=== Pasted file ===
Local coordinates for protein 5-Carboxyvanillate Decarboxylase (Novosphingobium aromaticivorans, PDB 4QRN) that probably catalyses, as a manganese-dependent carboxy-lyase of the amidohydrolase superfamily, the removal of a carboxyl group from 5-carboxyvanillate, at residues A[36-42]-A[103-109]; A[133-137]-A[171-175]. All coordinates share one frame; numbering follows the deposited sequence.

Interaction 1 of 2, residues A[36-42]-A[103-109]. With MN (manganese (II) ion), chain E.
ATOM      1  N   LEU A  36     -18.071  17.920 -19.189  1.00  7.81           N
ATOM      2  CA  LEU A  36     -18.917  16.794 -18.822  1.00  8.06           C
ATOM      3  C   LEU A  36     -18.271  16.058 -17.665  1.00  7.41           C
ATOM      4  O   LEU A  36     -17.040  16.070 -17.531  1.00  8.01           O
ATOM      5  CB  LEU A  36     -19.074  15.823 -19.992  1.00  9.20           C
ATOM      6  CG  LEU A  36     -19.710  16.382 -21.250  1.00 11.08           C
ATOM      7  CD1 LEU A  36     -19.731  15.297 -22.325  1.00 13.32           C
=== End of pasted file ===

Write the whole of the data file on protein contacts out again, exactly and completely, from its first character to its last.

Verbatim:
Local coordinates for protein 5-Carboxyvanillate Decarboxylase (Novosphingobium aromaticivorans, PDB 4QRN) that probably catalyses, as a manganese-dependent carboxy-lyase of the amidohydrolase superfamily, the removal of a carboxyl group from 5-carboxyvanillate, at residues A[36-42]-A[103-109]; A[133-137]-A[171-175]. All coordinates share one frame; numbering follows the deposited sequence.

Interaction 1 of 2, residues A[36-42]-A[103-109]. With MN (manganese (II) ion), chain E.
ATOM      1  N   LEU A  36     -18.071  17.920 -19.189  1.00  7.81           N
ATOM      2  CA  LEU A  36     -18.917  16.794 -18.822  1.00  8.06           C
ATOM      3  C   LEU A  36     -18.271  16.058 -17.665  1.00  7.41           C
ATOM      4  O   LEU A  36     -17.040  16.070 -17.531  1.00  8.01           O
ATOM      5  CB  LEU A  36     -19.074  15.823 -19.992  1.00  9.20           C
ATOM      6  CG  LEU A  36     -19.710  16.382 -21.250  1.00 11.08           C
ATOM      7  CD1 LEU A  36     -19.731  15.297 -22.325  1.00 13.32           C